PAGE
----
Ancient Future Musings on Success

Recently I was asked the following question, what does it take to be a successful church planter? See my response below. Fellow ancient future thinkers, what would you add? What would you omit?

What does it take to be a “successful” Church Planter?

Of course “successful” is subjective and therefore resides in the eye of the beholder, make that the many beholders. Any measure of success, dare we create one, should begin with essential elements necessary to advancing the Kingdom. After all, any apparent success in the absence of these elements is to achieve something other than what Jesus started. That may be a very good thing but it would not be the church.

A successful planter has a heart for Jesus, a heart for the lost, and a heart for the found. Let me elaborate.


The successful planter will have a heart for Jesus. Even prior to the great commission John the Baptist said one would come after him who was mightier than he was. Elsewhere he added, I must decrease that he might increase. Others asked rhetorically to whom shall we go? Successful planters, like the disciples, realize in every way that they have come upon the one who is the fount of all wisdom and the source of all true life. Planters cease looking and point to Jesus as the one coming and the one to come.

The commitment of the planter to Jesus is unparalleled. When commissioned after Easter, the disciples were told they would be witnesses to the ends of the earth. Witness in Greek is the source of our word martyr. These fledgling planters would “witness” to the point of their own death and thus bequeath to us a legacy that sets the bar high. It was their own devotion or heart for Jesus that associated witnessing with rejection and death and ironically not acceptance and success.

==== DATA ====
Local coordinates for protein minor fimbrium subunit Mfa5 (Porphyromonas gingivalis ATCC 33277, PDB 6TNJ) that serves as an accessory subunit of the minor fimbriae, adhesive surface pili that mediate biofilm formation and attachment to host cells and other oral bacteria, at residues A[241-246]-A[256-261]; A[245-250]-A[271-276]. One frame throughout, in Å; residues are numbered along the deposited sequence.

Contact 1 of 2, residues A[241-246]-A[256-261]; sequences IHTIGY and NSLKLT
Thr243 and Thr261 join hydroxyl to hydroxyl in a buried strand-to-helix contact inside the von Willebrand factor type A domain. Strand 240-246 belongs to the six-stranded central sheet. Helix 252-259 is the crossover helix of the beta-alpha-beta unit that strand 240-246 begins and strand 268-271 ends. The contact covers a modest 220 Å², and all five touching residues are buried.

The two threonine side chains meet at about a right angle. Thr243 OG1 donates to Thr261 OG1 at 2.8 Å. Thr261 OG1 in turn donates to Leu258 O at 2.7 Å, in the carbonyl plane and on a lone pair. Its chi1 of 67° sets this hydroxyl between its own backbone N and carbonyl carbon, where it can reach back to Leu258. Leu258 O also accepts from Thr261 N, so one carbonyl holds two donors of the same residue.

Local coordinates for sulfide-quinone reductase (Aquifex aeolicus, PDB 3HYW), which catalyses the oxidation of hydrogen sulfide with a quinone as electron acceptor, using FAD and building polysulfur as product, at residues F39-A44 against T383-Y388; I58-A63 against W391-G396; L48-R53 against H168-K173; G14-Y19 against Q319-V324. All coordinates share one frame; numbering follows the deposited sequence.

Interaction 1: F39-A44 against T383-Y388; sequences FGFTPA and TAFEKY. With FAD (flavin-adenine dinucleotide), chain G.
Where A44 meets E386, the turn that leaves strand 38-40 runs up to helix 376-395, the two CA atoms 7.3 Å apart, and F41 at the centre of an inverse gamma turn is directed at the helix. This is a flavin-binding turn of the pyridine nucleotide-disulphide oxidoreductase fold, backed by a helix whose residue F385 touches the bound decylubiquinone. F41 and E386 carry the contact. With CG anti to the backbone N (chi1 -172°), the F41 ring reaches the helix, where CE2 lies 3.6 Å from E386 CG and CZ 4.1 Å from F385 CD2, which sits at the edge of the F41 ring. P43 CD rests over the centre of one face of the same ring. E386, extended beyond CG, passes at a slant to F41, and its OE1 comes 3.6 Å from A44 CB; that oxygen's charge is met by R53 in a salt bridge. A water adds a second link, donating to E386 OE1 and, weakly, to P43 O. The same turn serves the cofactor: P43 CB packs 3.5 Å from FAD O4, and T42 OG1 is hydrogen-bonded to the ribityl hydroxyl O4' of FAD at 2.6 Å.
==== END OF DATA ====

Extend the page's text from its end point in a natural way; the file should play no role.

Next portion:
And the content of the witness? The first Spirit filled disciples declared “the wonders of God.” A planter always points to another, one of infinite power, even in the face of great talent worthy of worldly recognition. A planter is never central to the success of a plant. He may sow. He may water. But it is the Lord who causes the growth. And the planter knows to give him all the credit.


Luke 15 is to be appreciated above all others when it comes to those scriptures which inform the planters heart for the lost. The “religious” folk of Jesus’ day scoffed at the company he kept. Lost, sinful and broken people are scorned by the religious in every age. And yet Jesus chose consciously, in the face of opposition, to hang with them. More than that, Jesus chose to defend his presence among the tax collectors and sinners through stories about a lost sheep, a lost coin and a lost son.

While it would be offensive to the text to suggest the 99 were left without care and concern, one cannot deny that the ninety-nine were left in order to find the one that made the fold complete. And in the lost son we find a man insisting on his own way and finding the result a life of squalor. He is living a life that defiled every Jew and indeed finally every human. Yet the arms of his father are flung wide open when he humbles himself and starts toward home. The insider, the older brother, like those scoffing at Jesus couldn’t find it in his heart to celebrate. But a feast followed because the father and by example the kingdom celebrates when one of the lost are found.